Update: I have a new post on this same subject if you’re looking for further reading.
Over the past year, I’ve been getting quite a few questions that center on the general value of a used Polaroid camera. How much should one pay for a camera? How much should a camera be sold for? What is the model for pricing a Polaroid camera? Unlike new products, there are no suggested retail prices to go by. Lately it’s gotten even more confusing, as some stores sell cameras for hundreds of dollars while other sellers give the exact same ones away for pennies. To help you understand if you’re getting a fair deal, here are the factors that go into deciding how much a camera goes for in the current resale market.
Type of Polaroid Camera
This is the most obvious factor, but surprisingly the one that usually has the least influence on the price. The vast majority of Polaroid cameras floating around the market have nearly the same value. Polaroid 600, SX-70, Spectra, it’s all the same to most people. However, there is one class of Polaroid cameras that are much more expensive than the rest. They’re the folding SLR models.
The best Polaroid cameras have always been the most expensive. The classic folding SLR design that Edwin Land perfected have always sold for hundreds of dollars since the days when they were new. The first folding SLRs featured real leather and metal parts, and even the later plastic models retained a high standard of quality. These cameras are always going to go for a high price because of their value to both collectors and real photographers. Expect to pay over 100 USD on the cheap end and many hundreds, even over a thousand for the best models.
Otherwise, the vast majority of Polaroid cameras are the cheapie rangefinders. There are some small variations between models, but overall their value is the same. Unlike the SLRs, these cameras are built out of cheap plastic and have minimal controls. The sheer amount of them on the market reduces their value considerably.
Reseller Awareness of Value
After 2008, the value of Polaroid cameras quickly declined to nil. With no new film on the horizon, sellers were eager to get rid of any remaining stock of cameras before they became useless plastic bricks taking up space. I knew that a scrappy group of entrepreneurs were busy with the Impossible Project, but few others knew. I purchased armloads of cameras at a dollar apiece at camera stores all over the Midwest.
However, as the years have gone by and the Impossible Project has grown in popularity, sellers have come to realize that used Polaroid cameras are valuable and in demand again. Some of the stores that I once purchased cameras for next to nothing now sell the same units for up to 90 USD a pop.
All of this is to say that a large part of the cost is the perceived value of the camera in the seller’s eyes. Those that know about the Impossible Project will sell you a camera for much more than somebody who thinks Polaroid is long gone. This is how you’ll be able to score some incredible deals at flea markets, garage sales, and small camera shops.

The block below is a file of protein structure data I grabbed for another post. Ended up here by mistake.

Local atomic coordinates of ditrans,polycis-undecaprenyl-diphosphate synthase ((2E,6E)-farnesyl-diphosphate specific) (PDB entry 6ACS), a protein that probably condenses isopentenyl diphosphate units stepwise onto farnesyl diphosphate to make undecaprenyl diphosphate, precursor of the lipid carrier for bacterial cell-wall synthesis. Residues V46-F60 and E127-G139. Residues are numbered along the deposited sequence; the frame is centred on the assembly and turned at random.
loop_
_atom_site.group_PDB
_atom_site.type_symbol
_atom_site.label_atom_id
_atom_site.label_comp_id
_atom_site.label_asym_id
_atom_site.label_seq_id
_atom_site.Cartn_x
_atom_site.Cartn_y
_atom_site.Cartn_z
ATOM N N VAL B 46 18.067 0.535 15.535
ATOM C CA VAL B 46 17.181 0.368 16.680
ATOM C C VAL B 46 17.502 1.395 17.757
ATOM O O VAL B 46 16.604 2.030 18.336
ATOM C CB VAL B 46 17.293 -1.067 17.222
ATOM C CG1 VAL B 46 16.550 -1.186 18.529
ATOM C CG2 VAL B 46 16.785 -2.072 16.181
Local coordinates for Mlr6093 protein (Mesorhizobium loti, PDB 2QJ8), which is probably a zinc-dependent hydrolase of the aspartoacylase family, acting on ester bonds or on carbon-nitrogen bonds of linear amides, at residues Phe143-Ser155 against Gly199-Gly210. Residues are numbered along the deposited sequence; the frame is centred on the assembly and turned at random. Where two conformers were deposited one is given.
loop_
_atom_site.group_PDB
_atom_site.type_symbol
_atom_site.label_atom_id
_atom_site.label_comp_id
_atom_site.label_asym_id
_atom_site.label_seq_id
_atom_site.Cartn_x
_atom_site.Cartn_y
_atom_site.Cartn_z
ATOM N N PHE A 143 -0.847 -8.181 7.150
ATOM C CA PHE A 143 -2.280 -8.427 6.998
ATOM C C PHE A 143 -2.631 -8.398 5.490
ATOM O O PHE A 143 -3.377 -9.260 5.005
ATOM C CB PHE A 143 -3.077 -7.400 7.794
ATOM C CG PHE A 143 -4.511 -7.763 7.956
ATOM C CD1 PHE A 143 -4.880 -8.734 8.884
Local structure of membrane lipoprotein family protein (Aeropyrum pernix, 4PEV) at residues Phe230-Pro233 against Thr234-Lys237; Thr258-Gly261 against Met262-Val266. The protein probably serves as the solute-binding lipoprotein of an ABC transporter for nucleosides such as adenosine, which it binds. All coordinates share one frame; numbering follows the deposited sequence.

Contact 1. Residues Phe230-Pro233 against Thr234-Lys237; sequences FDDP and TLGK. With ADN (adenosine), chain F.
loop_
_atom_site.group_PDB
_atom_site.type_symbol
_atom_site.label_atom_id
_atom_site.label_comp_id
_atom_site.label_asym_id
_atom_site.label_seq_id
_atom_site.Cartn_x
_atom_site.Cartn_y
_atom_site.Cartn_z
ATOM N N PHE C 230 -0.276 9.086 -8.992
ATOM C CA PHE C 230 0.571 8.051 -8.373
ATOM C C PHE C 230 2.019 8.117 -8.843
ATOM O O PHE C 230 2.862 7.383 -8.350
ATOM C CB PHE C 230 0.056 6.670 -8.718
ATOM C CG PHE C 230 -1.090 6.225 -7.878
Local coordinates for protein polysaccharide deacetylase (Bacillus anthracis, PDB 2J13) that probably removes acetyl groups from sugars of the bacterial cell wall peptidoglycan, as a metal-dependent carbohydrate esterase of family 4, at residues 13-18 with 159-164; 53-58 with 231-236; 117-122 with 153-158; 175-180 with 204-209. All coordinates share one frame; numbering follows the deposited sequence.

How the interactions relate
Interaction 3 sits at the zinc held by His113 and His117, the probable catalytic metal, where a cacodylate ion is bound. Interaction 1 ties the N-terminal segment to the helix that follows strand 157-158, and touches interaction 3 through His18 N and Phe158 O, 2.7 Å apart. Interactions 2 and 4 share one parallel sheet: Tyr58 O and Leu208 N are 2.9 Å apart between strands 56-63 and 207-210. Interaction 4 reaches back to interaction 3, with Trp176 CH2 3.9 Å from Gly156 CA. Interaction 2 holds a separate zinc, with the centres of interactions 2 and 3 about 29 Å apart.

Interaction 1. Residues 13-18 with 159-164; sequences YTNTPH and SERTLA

Reseller Brand Recognition
The absolute most expensive place one can purchase a camera is from the Impossible Project itself. To go along with their film, the Impossible Project sells ‘refurbished’ cameras that they’ve found, repaired, and repackaged. These cameras cost hundreds of dollars for even the cheapest models. What you’re paying for is the convenience of buying a camera from the same place that’s selling you film, the cool packaging, and the peace of mind knowing that the camera has been tested and can be returned if it doesn’t work.
A bit cheaper, but still expensive, are in-the-know camera resale shops like A&A Studios in Chicago. Often these camera stores will have a wide selection of pre-tested cameras that you can return if they don’t work. I’ve bought almost all my SLR polaroids from stores like this due to the delicate nature of those cameras.
The cheapest (and fairest) prices are found on eBay and other used sites. These cameras are usually untested and there is no guarantee that they will work. However, they are much, much cheaper than places like the Impossible Project. Common 600 type Polaroid cameras like the Impulse AF will run about 20 USD, depending on what country you’re in. Personally, I get most of my cameras from these sellers. Most of the cameras end up working just fine, and even in the rare case when one doesn’t, I’m only out a few bucks. I can often buy several cameras for the price of a single marked-up model found somewhere else.
Before buying a camera from anybody, always check out what the going rate for the camera is on eBay. The site is an excellent tool to find the approximate value for the camera, and from there you can make an educated decision on how and where you want to purchase your used Polaroid camera.
If you’re wondering what specific camera you should look for, check out my Polaroid used camera buying guide for a rundown of all my favorite models and what kind of person they’re good for.
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